“Do not go where the path may lead. Go instead where there is no path and leave a trail.” — Ralph Waldo Emerson
Written by Leslie Criss
When my niece was 7, I took her on a planned and promised trip to New York City. We extended an invitation to Bailey’s mother and godmother, and they accepted.
Our to-do list for our week in the city was long, and we set out our first day there to turn the to-dos into dones. During our week, we had tickets to a Broadway musical; we ate family-style Italian at Carmine’s, and, at Carnegie Deli, we had pickles and cheesecake — but not at the same time.
There was a carriage ride in Central Park, a Ferris wheel ride in the Times Square Toys ‘R’ Us and a long walk to FAO Schwarz. Bailey ice skated at Rockefeller Center while her old people watched from nearby. Later, I joined my niece as we each created a plush pal at a Build-A-Bear workshop.
Like most tourists, we boarded a bus and buzzed around the city to get our bearings. And we reserved two days for exploring a couple of New York’s treasures: the Metropolitan Museum of Art and the American Museum of Natural History.
In her Montessori preschool years, Bailey proudly proclaimed possibilities for her future profession. She wanted to be a paleontologist or an artist. So, imagine her excitement at seeing the original work of some of the world’s greatest artists.
Somewhere there’s a photograph I snapped that long-ago day of my backpack-burdened niece standing and gazing up at a painting gigantic in size — compared to her 7-year-old self. I doubt the photo would garner praise for its technical execution — I saw it and snapped it while the opportunity existed. But among the thousands of Bailey photos taken so far during her time on the planet, it remains one of my favorites.
Our art appreciation hours were quietly exciting as I recall, but time spent among the dinosaurs in the Museum of Natural History? Not so much. A fascinated Bailey bounced about up on the fourth floor, hollering for her adults to keep up and pay attention to the hundreds of dinosaur fossils.
There’s another photo we can’t locate, my sister nor I, from that day. We were walking through an exhibit of all things Egyptian when Bailey’s excitement peaked. She’d spotted a sarcophagus and just as her mama snapped a photo, two things happened. My sister mumbled, “I can’t believe I am taking a picture of my 7-year-old child in front of a sarcophagus,” and a museum employee reminded us no flash photography was allowed in the exhibit.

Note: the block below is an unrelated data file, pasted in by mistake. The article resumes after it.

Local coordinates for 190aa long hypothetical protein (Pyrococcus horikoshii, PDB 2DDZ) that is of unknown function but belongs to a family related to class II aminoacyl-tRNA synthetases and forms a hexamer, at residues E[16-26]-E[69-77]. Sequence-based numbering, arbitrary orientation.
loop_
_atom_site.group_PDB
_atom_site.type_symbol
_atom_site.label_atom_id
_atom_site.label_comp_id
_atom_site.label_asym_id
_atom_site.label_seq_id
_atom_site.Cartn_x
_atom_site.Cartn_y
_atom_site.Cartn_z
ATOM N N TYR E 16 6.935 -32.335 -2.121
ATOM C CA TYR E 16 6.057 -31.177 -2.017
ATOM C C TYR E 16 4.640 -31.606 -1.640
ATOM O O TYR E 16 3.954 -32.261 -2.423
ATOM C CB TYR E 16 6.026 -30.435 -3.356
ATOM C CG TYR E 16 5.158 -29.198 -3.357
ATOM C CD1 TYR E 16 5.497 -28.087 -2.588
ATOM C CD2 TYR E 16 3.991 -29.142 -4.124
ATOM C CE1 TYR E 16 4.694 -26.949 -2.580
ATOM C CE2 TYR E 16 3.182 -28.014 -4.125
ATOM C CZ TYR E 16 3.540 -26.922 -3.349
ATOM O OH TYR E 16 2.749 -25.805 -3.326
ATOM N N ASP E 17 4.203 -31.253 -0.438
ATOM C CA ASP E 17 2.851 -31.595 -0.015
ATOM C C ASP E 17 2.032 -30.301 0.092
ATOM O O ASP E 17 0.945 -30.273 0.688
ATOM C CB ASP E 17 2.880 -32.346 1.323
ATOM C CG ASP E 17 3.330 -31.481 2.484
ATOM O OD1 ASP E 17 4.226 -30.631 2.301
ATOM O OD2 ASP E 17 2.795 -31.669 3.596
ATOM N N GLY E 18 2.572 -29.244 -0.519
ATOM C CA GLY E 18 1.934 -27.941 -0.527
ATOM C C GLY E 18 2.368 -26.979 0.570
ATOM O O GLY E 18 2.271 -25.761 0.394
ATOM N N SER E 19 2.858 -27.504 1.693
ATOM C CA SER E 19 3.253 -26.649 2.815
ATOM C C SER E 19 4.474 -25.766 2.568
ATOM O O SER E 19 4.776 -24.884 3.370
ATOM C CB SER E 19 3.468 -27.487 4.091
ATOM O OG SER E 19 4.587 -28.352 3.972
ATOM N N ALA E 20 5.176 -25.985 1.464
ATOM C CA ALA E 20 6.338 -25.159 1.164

For anyone who might be about to Google, as I too would have done if not for Bailey, a sarcophagus is a stone coffin associated with the ancient civilizations of Egypt, Rome and Greece.
That long-ago trip to New York City remains quite vivid in our collective memories as time glides on, often at a much-too-speedy pace.
Bailey graduated from Rhodes College in late spring and two weeks ago, she boarded a plane bound for Europe where she’ll spend the next year working on a graduate degree in classical art and archaeology at the University of Edinburgh. She’ll spend her 23rd birthday in a few weeks abroad, as well as the upcoming holidays. And, thanks to an unwanted, lingering visitor called COVID-19, we can’t jet over to see her.
I miss her. That’s a given. But it’s a missing mixed with wonder at the amazing young woman she has and will become.
As you might imagine, my Bailey stories from birth to now are uncountable and it would be hard to choose a favorite. But this one comes close:
Bailey was toddling and talking, probably around 3. I was spending some time at her house in Corinth, not long before my sister and her family moved to Huntsville.
I was in the hall bathroom, door closed, when I heard the door knob clicking. Then from the kitchen I heard my sister’s voice, “Bailey, give your Aunt Lee Lee some privacy, please.”
The next thing I heard? Silence. Then the small body of Bailey brushing against the wooden door as she slid into a seated position on the carpet outside the bathroom. On her way down, in a sad, sing-songy tone, she responded to her mama: “But I love Lee Lee too much.”
That feeling is fiercely mutual. And no matter the distance between us, it always will be.